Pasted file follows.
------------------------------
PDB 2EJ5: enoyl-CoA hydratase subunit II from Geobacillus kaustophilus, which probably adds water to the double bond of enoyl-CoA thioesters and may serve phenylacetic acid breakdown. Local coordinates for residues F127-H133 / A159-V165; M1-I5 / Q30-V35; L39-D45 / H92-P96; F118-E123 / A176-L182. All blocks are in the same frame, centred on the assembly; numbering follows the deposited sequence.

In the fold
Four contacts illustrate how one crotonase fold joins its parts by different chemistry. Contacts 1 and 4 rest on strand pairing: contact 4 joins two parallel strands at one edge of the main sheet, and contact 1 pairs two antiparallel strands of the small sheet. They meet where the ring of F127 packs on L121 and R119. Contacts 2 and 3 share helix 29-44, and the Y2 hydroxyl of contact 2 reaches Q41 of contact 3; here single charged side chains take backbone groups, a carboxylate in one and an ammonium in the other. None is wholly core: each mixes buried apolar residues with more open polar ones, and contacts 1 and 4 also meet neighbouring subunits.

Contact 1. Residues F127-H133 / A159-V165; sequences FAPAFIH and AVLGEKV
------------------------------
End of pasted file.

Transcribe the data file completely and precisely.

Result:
PDB 2EJ5: enoyl-CoA hydratase subunit II from Geobacillus kaustophilus, which probably adds water to the double bond of enoyl-CoA thioesters and may serve phenylacetic acid breakdown. Local coordinates for residues F127-H133 / A159-V165; M1-I5 / Q30-V35; L39-D45 / H92-P96; F118-E123 / A176-L182. All blocks are in the same frame, centred on the assembly; numbering follows the deposited sequence.

In the fold
Four contacts illustrate how one crotonase fold joins its parts by different chemistry. Contacts 1 and 4 rest on strand pairing: contact 4 joins two parallel strands at one edge of the main sheet, and contact 1 pairs two antiparallel strands of the small sheet. They meet where the ring of F127 packs on L121 and R119. Contacts 2 and 3 share helix 29-44, and the Y2 hydroxyl of contact 2 reaches Q41 of contact 3; here single charged side chains take backbone groups, a carboxylate in one and an ammonium in the other. None is wholly core: each mixes buried apolar residues with more open polar ones, and contacts 1 and 4 also meet neighbouring subunits.

Contact 1. Residues F127-H133 / A159-V165; sequences FAPAFIH and AVLGEKV